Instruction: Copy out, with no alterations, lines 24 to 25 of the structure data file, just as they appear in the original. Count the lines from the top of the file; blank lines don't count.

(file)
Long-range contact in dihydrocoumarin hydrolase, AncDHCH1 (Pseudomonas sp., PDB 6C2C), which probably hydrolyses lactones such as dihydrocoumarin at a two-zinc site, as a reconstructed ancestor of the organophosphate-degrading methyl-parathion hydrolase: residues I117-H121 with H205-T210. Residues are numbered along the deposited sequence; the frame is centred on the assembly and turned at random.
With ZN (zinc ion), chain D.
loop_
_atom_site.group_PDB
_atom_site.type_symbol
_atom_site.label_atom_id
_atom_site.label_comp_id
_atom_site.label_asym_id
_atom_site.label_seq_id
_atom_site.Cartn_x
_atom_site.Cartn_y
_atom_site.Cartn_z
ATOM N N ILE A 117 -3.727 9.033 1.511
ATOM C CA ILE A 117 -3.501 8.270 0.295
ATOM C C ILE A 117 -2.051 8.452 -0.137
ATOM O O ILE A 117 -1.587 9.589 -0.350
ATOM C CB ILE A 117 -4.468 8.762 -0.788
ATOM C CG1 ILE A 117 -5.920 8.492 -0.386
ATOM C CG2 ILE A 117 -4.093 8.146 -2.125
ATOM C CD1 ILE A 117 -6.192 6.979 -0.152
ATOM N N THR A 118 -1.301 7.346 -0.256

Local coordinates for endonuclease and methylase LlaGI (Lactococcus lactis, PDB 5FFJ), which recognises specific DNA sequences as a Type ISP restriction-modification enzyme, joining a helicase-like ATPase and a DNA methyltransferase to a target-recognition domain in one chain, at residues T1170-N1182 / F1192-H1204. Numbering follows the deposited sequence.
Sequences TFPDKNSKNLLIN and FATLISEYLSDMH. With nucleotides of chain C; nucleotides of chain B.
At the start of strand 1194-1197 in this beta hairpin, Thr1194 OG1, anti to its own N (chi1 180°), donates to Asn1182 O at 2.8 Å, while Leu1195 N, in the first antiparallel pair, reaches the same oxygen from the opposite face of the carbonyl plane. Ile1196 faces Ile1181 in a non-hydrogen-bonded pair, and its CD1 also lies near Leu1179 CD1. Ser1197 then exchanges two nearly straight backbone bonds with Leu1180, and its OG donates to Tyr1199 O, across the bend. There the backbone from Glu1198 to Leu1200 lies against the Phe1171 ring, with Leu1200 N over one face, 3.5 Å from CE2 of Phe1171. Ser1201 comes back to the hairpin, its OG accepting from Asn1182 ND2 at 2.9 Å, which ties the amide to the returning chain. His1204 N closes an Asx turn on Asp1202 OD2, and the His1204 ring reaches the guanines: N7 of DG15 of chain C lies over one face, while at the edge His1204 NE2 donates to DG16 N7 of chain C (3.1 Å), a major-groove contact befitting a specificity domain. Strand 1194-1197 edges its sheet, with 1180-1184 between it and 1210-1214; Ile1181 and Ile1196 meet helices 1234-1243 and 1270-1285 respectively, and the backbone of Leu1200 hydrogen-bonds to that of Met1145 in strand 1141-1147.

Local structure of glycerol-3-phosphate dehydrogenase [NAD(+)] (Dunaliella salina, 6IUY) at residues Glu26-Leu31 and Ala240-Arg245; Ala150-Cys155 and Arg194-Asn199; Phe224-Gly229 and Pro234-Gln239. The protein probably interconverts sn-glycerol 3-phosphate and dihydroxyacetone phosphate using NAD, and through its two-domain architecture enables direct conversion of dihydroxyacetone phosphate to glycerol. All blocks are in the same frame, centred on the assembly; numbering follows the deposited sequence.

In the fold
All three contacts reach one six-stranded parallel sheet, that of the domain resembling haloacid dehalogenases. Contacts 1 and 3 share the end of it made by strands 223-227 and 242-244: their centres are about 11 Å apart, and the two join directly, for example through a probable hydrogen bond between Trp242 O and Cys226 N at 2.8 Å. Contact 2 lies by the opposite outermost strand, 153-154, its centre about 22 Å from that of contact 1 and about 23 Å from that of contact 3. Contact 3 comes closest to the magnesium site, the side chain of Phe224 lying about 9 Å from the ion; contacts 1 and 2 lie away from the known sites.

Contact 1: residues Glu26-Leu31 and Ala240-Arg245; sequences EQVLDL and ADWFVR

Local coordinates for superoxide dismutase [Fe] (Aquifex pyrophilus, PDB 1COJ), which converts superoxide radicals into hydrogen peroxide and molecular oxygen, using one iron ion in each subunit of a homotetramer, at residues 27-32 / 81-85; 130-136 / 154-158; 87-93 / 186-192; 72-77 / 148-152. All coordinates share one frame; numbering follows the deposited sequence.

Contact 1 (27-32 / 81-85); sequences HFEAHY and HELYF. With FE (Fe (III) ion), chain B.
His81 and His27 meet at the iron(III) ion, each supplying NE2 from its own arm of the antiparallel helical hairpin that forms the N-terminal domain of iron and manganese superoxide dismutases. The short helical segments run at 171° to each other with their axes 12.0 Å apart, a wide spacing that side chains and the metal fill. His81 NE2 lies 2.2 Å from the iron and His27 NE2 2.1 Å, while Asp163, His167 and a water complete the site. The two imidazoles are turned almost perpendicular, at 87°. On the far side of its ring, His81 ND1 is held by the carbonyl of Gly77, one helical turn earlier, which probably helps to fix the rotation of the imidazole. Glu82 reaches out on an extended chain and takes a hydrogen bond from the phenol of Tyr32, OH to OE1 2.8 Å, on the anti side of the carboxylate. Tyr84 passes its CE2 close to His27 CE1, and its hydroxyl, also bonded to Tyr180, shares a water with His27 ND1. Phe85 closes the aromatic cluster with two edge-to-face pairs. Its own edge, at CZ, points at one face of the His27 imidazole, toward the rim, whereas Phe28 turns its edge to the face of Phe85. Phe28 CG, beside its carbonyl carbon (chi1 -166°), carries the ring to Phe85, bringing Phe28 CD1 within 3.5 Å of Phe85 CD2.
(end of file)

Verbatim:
At the start of strand 1194-1197 in this beta hairpin, Thr1194 OG1, anti to its own N (chi1 180°), donates to Asn1182 O at 2.8 Å, while Leu1195 N, in the first antiparallel pair, reaches the same oxygen from the opposite face of the carbonyl plane. Ile1196 faces Ile1181 in a non-hydrogen-bonded pair, and its CD1 also lies near Leu1179 CD1. Ser1197 then exchanges two nearly straight backbone bonds with Leu1180, and its OG donates to Tyr1199 O, across the bend. There the backbone from Glu1198 to Leu1200 lies against the Phe1171 ring, with Leu1200 N over one face, 3.5 Å from CE2 of Phe1171. Ser1201 comes back to the hairpin, its OG accepting from Asn1182 ND2 at 2.9 Å, which ties the amide to the returning chain. His1204 N closes an Asx turn on Asp1202 OD2, and the His1204 ring reaches the guanines: N7 of DG15 of chain C lies over one face, while at the edge His1204 NE2 donates to DG16 N7 of chain C (3.1 Å), a major-groove contact befitting a specificity domain. Strand 1194-1197 edges its sheet, with 1180-1184 between it and 1210-1214; Ile1181 and Ile1196 meet helices 1234-1243 and 1270-1285 respectively, and the backbone of Leu1200 hydrogen-bonds to that of Met1145 in strand 1141-1147.

Local structure of glycerol-3-phosphate dehydrogenase [NAD(+)] (Dunaliella salina, 6IUY) at residues Glu26-Leu31 and Ala240-Arg245; Ala150-Cys155 and Arg194-Asn199; Phe224-Gly229 and Pro234-Gln239. The protein probably interconverts sn-glycerol 3-phosphate and dihydroxyacetone phosphate using NAD, and through its two-domain architecture enables direct conversion of dihydroxyacetone phosphate to glycerol. All blocks are in the same frame, centred on the assembly; numbering follows the deposited sequence.